Tied to this question were two kinds of applications: those built for Microsoft by third-party vendors, and those built by CSEO or another team in Microsoft.
On the third-party side, flexibility was limited—the team would either take a PaaS approach and start fresh, or it would lift and shift to Azure IaaS.
“We had more choices with the internal applications,” Apple says, explaining that the team divvied those up between mission-critical and noncritical apps.
For the critical apps, the team first sought money and engineering time to start fresh and modernize. “That was the ideal scenario,” Apple says. If money wasn’t available, the team took an IaaS approach with a plan to modernize when feasible.
Noncritical projects were lifted and shifted and left as-is until they were no longer needed. The idea was that they would be shut down once something new could be built that would absorb that task or die on the vine when they become irrelevant.
“In a lot of cases, we didn’t have the expertise to keep our noncritical apps going,” Apple says. “Many of the engineers who worked on them moved onto other teams and other projects. Our thinking was, if there is some part of the experience that became important again, we would build something new around that.”
Getting migration right
Apple says the CSEO migration team initially thought the migration would be as simple as implementing one big lift-and-shift operation. It was a common mindset at the time: Take all your workloads and move them to the cloud as-is and figure out the rest later.
“That wasn’t the best way, for a number of reasons,” he says, adding that there was a myriad of interconnections and embedded systems to sort out first. “We quickly realized the migration was going to be far more complex than we thought.”
After a lot of rushing around, the team realized it needed to step back and think more holistically.
The first step was to figure out exactly what they had on their hands—literally. Microsoft had workloads spread across more than 10 datacenters, and no one was tracking who owned all of them or what they were being used for (or if they were being used at all).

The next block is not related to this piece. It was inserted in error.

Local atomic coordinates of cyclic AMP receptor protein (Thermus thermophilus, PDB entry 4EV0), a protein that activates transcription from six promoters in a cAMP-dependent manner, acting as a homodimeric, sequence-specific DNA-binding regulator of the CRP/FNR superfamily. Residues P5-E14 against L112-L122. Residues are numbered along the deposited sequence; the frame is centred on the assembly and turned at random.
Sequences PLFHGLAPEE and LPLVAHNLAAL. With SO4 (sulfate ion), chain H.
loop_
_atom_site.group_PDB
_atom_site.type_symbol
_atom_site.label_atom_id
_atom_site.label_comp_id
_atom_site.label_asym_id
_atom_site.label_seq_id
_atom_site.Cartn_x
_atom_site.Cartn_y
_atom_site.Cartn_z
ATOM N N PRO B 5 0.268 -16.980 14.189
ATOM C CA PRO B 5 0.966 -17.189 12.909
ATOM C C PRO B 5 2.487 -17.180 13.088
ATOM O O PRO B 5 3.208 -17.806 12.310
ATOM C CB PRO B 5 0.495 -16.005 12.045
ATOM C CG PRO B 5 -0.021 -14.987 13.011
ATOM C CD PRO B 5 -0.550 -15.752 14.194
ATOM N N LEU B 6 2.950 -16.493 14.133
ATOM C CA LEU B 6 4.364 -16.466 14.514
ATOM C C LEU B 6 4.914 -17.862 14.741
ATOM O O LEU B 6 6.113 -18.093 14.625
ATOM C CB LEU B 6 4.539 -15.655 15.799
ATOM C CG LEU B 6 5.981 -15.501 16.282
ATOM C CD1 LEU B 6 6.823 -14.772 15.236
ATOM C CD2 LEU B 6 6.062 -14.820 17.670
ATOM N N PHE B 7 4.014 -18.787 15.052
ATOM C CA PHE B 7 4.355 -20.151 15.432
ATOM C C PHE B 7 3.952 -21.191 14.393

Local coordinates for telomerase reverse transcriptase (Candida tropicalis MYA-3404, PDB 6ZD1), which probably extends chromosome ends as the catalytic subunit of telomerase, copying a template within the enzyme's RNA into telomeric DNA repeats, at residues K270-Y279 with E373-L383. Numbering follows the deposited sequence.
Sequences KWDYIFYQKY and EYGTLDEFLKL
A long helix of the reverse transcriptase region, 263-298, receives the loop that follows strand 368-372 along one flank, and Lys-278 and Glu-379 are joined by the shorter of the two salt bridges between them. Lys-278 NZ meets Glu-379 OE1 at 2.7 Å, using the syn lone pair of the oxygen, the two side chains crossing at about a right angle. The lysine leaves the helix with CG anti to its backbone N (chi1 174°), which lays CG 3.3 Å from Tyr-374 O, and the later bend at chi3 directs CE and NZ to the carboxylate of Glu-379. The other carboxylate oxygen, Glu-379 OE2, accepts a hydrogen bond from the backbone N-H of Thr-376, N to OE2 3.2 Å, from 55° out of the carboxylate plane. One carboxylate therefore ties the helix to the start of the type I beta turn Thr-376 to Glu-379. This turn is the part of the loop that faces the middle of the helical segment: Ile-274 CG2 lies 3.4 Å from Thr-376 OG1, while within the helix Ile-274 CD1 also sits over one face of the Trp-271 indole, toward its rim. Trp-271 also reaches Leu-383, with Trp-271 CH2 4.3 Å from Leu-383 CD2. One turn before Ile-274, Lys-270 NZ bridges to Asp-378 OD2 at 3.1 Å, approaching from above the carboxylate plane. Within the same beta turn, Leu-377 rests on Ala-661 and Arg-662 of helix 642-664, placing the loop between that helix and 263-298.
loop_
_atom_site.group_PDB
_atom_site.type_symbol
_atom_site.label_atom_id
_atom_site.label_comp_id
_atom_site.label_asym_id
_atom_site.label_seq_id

Longtime Microsoft culture dictated that you provision whatever you thought you might need, and to go big to make sure you covered your worst-case scenario. Once the upfront cost was covered, teams would often forget about how much it cost to keep all those servers running. With teams spinning up production, development, and test environments, the amount of untracked capacity was large and always growing.
“Sometimes, they didn’t even know what servers they were using,” Apple says. “We found people who were using test environments to run their main services.”
And figuring out who was paying for what? Good luck.
“There was a little bit of cost understanding, of what folks were thinking they had versus what they were paying for, that we had to go through,” Apple says. “Once you move to Azure, every cost is accounted for—there is complete clarity around everything that you’re paying for.”
There were some surprising discoveries.
“Why are we running an entire Exchange Server with only eight people using it? That should be on Office 365,” Apple says. “There were a lot of ‘let’s find an alternative and just retire it’ situations that we were able to work through. It was like when you open your storage facility from three years ago and suddenly realize you don’t need all the stuff you thought you needed.”